MGI/Movado Group Inc. - The architectural birth of a group

April 2013

When architecture is the message
Two big Parisian brands, Hermès and Chanel, who have both acquired a horological legitimacy with completely different styles, are counting on their “pavilions” to convey their message, as is the Movado Group, which brings together its flagship brands under the same new roof.

Movado ... Ebel ... Concord. Three brands with very different images but who are part of the same group, MGI, or Movado Group Inc. The profound changes at BaselWorld were an opportunity for the group to assert itself by bringing its three flagship brands together under the same roof.

A competition was launched, which was won by Brandstorm, a Geneva-based company that celebrates its tenth anniversary this year (see box).

But how to translate in architectural terms the Movado Group’s desire to assert itself loud and clear as a big watchmaking group? This was the main question that the architects invited to take part in the competition launched by MGI had to answer.

Rather than simply trying to unify visually the three different entities, for example by grouping together three different buildings, as its competitors did, Brandstorm did the opposite by inserting the three brands within a single, imposing and powerful stand, thus reinforcing the notion of group over and above that of the different brands. A strategic decision!

MGI/Movado Group Inc. - The architectural birth of a group

The resulting architectural concept looks like “a watch case protecting the group’s most important brands and a showcase for its watchmaking know-how.” But as we know, there are many different ways to construct a “watch case”.

Like any good architect, Brandstorm started with a detailed analysis of the urban environment, looking at the “lay of the land” inside BaselWorld and paying close attention to the visitor flows inside the halls. This prior analysis was instrumental in the very idea behind the shape for the “case”.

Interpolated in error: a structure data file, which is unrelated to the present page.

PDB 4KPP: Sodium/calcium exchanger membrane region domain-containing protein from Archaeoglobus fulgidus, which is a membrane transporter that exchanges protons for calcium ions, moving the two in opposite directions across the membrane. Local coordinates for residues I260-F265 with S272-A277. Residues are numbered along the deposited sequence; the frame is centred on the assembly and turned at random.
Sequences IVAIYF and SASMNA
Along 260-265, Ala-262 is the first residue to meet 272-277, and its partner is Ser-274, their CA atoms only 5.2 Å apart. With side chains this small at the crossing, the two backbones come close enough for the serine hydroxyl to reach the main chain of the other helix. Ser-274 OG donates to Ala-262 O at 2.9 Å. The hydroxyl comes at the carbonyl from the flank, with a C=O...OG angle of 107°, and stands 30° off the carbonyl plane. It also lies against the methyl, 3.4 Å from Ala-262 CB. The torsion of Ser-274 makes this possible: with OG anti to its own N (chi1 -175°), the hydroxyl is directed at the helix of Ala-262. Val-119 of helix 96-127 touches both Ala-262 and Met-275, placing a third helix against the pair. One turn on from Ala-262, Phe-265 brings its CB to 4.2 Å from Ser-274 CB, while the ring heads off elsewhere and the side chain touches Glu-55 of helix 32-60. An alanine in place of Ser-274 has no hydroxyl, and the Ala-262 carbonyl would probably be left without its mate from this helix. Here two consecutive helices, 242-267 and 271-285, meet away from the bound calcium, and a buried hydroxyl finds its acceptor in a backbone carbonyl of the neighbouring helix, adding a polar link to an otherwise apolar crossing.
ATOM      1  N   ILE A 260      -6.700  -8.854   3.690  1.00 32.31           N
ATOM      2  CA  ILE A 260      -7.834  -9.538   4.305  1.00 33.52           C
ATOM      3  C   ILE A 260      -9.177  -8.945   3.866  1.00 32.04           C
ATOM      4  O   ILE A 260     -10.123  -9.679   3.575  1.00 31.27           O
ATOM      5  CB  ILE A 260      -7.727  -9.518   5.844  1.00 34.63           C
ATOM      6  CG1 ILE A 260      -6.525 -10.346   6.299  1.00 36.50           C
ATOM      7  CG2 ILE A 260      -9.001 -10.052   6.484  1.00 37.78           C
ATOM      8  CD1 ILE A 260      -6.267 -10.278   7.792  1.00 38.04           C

Brandstorm imagined a solid, giant black monolith, but with a large transparent opening—with double bevels running around the entire opening—at its most important strategic corner, the point where visitor flows come from two perpendicular directions. On a second parallel alley, where there is less footfall, another bevelled opening has been created, also running around the entire opening.

These large bevels are totally transparent and give the visitor a spectacular view of the three floors of the monolith and life inside, as if two geometric shapes had been cut out of the opaque building. But besides offering this transparency, these pyramidal opening also soften the solid aspect of the 9 metre high, 37 metre long and 17 metre deep stand, which offers 2,700 m2 of space.

On the main façade, Brandstorm has set up an imposing wall of LEDs, hidden under a moiré fabric. The group can use this to display moving logos, watches and changing geometric shapes, or even create a genuine interaction with passers-by by reproducing their moving silhouettes on the screen.

Inside, there is no abrupt separation between the brands. Instead, you flow seamlessly from one to the other. The reception area is separated by semi-transparent screens from the working areas, which are grouped around a central staircase.

Bandstorm, brand architect
Set up ten years ago by Raphaël Henry, Brandstorm, based in Geneva, is a full-service architect that offers brands a “complete 3D vision” that includes the stand, store design, furniture, lighting, display corners, showcases and even packaging. This ability to offer a complete and coherent vision to a brand, coupled with its renowned professionalism and undisputed creativity, have made the young enterprise of fifteen professionals highly successful.

The proof of this success is that Brandstorm has built over 5,000m2 for 11 different brands at BaselWorld this year. Among them is the new stand for Zenith, which is also very impressive, but also the interesting vintage pavilion for the new brand Shinola (see Keith Strandberg’s article in this issue), as well as the stands for Ferrari and Tommy Hilfiger.

“We are not here to impose our own style,” explains Raphaël Henry, “but to make the strategic aspirations of the brands a reality. We never seek to break with convention (unless the brand’s strategy requires it) but instead to help the visual message of our partners evolve”.

When architecture is the message
Hermès in fluid curves
Chanel, a monolith in black and white
MGI/Movado Group Inc. - The architectural birth of a group

Source: Europa Star April - May 2013 magazine issue